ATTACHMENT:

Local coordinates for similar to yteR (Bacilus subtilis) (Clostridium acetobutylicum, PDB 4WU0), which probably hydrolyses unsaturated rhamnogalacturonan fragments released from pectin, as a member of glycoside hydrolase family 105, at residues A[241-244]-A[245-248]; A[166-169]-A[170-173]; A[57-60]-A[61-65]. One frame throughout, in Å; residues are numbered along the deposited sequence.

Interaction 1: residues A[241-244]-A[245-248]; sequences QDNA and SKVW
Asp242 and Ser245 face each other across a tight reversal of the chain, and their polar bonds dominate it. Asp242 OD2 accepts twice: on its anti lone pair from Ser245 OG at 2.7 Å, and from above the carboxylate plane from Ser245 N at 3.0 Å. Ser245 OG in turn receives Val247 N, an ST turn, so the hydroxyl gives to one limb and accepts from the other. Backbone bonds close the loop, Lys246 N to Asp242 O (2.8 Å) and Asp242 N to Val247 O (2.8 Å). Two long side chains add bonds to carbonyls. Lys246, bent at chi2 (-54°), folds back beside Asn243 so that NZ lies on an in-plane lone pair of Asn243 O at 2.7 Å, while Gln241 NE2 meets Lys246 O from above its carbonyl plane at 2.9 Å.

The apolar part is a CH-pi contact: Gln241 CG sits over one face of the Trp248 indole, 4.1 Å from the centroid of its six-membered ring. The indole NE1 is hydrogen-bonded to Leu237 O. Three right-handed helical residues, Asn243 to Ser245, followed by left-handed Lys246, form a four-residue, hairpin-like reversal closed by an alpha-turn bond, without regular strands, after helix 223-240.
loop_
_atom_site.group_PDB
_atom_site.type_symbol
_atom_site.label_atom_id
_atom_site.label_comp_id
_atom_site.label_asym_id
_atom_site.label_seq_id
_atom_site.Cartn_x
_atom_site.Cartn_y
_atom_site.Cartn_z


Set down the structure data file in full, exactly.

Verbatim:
Local coordinates for similar to yteR (Bacilus subtilis) (Clostridium acetobutylicum, PDB 4WU0), which probably hydrolyses unsaturated rhamnogalacturonan fragments released from pectin, as a member of glycoside hydrolase family 105, at residues A[241-244]-A[245-248]; A[166-169]-A[170-173]; A[57-60]-A[61-65]. One frame throughout, in Å; residues are numbered along the deposited sequence.

Interaction 1: residues A[241-244]-A[245-248]; sequences QDNA and SKVW
Asp242 and Ser245 face each other across a tight reversal of the chain, and their polar bonds dominate it. Asp242 OD2 accepts twice: on its anti lone pair from Ser245 OG at 2.7 Å, and from above the carboxylate plane from Ser245 N at 3.0 Å. Ser245 OG in turn receives Val247 N, an ST turn, so the hydroxyl gives to one limb and accepts from the other. Backbone bonds close the loop, Lys246 N to Asp242 O (2.8 Å) and Asp242 N to Val247 O (2.8 Å). Two long side chains add bonds to carbonyls. Lys246, bent at chi2 (-54°), folds back beside Asn243 so that NZ lies on an in-plane lone pair of Asn243 O at 2.7 Å, while Gln241 NE2 meets Lys246 O from above its carbonyl plane at 2.9 Å.

The apolar part is a CH-pi contact: Gln241 CG sits over one face of the Trp248 indole, 4.1 Å from the centroid of its six-membered ring. The indole NE1 is hydrogen-bonded to Leu237 O. Three right-handed helical residues, Asn243 to Ser245, followed by left-handed Lys246, form a four-residue, hairpin-like reversal closed by an alpha-turn bond, without regular strands, after helix 223-240.
loop_
_atom_site.group_PDB
_atom_site.type_symbol
_atom_site.label_atom_id
_atom_site.label_comp_id
_atom_site.label_asym_id
_atom_site.label_seq_id
_atom_site.Cartn_x
_atom_site.Cartn_y
_atom_site.Cartn_z